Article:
The outer stalk of hemp can be used as fiber for textiles, canvases, and ropes, and the tougher inner core is used for paper, construction, and animal bedding. With a short growth cycle of 4-6 months, planted hemp has become a quicker and more sustainable option than growing trees for paper.

 Additionally, farmers can use this plant to restore the health and quality of their soil. Planting hemp eliminates the use of harmful pesticides and herbicides and wards off other unwanted pests or weeds with its dense yield and deep roots.

 What’s even more? Hemp plastic may be able to reduce the amount of plastic made from petroleum, leaving minimal harmful toxins to be absorbed from Earth while remaining possibly biodegradable and non-toxic. Considering hemp retail and distribution, many companies are transforming packaging and product material into more sustainable, biodegradable materials. Reasonably inexpensive and sustainable many are considering hemp as an efficient bioenergy feedstock compared to other crops. 

Founder of USA-based Sana Packaging, James Eichner says, “Packaging should be regenerative and help heal the environment throughout its lifecycle. About 50 percent of the plastics we create are for disposable products like packaging. Packaging also accounts for 30 percent of our waste and typically becomes trash within a single year of production. Reusability is what we need most right now.”

 Hempcrete is also a material that is paving the way for a more sustainable future. This concrete-like material is composed from hurd with other binding material. We should mention that not all hurd is created equal and it’s best to use hurd from a fiber variety in comparison to a cannabinoid stalk. The hurd to be used in construction should be dust-free and a certain micron, too. Hempcrete has been noted as carbon negative, producing hemp for this type of construction item removes more carbon from the air than it takes to produce it.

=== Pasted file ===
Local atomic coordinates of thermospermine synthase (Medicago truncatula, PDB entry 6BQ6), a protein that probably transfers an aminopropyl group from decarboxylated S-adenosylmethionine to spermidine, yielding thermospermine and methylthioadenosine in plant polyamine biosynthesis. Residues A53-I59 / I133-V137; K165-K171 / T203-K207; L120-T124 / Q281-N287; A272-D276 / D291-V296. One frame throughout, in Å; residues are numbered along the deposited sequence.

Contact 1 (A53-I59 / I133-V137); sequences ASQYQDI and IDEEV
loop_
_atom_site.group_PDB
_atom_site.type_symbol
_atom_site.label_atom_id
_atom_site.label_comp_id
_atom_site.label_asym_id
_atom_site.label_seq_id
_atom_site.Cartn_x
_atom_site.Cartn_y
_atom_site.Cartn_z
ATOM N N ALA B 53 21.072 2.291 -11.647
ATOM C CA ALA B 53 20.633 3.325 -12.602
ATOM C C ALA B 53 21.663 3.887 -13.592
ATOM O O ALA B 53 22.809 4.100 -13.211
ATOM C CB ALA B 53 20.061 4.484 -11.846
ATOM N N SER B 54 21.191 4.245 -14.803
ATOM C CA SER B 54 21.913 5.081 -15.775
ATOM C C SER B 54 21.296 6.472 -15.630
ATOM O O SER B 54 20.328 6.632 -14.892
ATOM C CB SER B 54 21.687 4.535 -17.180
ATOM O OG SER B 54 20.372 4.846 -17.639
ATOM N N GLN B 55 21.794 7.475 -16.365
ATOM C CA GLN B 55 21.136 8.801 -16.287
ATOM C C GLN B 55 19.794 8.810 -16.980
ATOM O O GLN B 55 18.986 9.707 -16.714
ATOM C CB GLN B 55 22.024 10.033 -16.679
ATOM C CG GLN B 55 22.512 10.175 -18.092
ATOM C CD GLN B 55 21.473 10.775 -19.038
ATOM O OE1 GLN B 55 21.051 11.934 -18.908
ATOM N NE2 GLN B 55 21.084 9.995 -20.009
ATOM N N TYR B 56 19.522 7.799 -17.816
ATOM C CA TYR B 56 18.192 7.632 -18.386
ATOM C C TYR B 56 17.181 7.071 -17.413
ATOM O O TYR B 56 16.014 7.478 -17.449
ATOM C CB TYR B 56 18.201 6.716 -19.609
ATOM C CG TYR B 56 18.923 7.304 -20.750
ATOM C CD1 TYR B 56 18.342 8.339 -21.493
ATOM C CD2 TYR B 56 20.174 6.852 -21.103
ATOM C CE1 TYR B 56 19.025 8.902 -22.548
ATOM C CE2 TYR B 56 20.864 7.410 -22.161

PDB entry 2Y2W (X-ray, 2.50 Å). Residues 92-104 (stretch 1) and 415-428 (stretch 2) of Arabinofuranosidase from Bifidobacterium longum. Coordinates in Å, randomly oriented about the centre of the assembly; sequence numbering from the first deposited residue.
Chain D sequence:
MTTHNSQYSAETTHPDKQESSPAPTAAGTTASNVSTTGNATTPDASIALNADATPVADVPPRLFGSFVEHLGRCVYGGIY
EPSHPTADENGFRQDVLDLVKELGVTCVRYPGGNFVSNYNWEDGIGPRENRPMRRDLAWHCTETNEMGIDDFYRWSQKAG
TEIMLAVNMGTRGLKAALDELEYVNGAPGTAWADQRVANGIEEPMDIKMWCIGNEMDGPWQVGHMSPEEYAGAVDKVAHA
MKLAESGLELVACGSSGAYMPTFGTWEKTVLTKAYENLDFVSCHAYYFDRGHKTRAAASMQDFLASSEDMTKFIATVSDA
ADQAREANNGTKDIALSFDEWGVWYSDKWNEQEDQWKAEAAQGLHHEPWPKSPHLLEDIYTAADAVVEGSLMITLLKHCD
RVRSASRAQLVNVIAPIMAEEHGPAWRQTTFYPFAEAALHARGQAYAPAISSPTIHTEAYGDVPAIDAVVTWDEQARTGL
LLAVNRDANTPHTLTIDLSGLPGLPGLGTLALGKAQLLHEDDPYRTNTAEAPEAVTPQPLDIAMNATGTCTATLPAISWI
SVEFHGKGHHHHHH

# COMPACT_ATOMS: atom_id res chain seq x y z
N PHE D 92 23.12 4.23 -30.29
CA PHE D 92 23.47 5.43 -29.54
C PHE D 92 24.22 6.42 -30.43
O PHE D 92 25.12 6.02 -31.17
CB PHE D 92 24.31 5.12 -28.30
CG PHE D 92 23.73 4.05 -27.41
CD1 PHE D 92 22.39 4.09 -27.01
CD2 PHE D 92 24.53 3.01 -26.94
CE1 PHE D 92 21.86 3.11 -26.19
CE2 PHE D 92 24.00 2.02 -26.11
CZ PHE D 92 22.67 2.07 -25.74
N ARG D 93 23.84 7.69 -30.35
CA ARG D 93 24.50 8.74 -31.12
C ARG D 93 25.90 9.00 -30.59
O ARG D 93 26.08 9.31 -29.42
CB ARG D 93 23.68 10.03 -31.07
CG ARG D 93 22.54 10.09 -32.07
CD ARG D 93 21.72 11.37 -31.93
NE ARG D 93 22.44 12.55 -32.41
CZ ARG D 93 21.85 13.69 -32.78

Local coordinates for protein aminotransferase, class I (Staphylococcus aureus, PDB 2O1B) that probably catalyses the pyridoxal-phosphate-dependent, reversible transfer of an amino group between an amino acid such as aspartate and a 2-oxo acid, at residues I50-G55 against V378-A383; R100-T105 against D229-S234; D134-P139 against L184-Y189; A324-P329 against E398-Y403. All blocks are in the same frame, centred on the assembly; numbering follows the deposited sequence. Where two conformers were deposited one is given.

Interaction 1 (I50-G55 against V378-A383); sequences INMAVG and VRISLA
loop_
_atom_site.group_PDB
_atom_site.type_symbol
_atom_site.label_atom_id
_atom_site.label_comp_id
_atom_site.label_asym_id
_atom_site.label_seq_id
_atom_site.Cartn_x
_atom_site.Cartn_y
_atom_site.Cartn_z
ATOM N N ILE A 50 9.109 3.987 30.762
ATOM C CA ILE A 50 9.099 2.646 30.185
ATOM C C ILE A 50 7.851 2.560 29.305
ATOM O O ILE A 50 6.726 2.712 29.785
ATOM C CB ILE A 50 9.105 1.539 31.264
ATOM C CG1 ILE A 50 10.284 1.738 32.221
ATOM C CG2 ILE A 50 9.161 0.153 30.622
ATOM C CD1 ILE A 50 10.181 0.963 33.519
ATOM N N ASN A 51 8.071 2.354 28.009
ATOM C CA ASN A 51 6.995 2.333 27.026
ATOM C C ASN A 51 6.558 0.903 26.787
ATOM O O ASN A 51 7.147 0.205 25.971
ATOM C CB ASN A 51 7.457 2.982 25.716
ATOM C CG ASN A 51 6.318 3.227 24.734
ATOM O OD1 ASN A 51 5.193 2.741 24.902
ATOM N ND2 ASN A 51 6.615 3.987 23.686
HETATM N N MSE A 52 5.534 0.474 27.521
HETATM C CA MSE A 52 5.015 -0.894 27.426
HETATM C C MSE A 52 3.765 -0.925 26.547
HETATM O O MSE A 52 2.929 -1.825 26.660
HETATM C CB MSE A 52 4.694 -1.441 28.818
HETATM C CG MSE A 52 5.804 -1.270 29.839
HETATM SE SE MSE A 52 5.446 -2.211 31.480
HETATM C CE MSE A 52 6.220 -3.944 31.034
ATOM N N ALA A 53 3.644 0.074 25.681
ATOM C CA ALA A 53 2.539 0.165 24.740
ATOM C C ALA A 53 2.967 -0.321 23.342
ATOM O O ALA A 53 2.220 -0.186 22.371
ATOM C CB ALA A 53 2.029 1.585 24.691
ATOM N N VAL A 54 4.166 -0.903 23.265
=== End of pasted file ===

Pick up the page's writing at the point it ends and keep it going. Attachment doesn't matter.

Hemp companies are not only contributing their efforts to sustainable practices but breaking the negative stigma around hemp that was wrongly shunned by the government for decades before.

Growing Changes and Rising Impacts

 An industrial hemp movement is here to take over.  

The industrial hemp market size value was 5.33 billion USD by the end of 2020 with an estimated 2027 forecast to reach 15.26 billion. There is no doubt that the hemp industry will see a significantly profitable increase in the next decade alone. But this stimulating expansion will greatly contribute to more than just the hemp and agricultural industry. 

The concern of climate change and the overuse of toxic resources and fossil fuels progress each year. Hemp companies and products across the country are advancing their knowledge and use of hemp to create more efficient and sustainable alternatives to daily operations and materials used. You can read the National Hemp Association’s Climate Action Plan to the Biden Administration on how hemp can be a part of mitigating climate change.

To this day, hemp can be used in over 25,000 different applications. Troubling history and previous laws may have put a hindrance on the hemp industry for some time, but today the industry is seeing numerous companies and brands support and promote the many benefits of this natural plant.  

Final Thoughts

 While the industrial hemp industry continues to thrive, it is up to the companies who share the industry to pave way for a more sustainable future. After all, if companies don’t set a tone for the sustainable future hemp holds, how will it ever happen?

Written by NHA Volunteer, Mell Green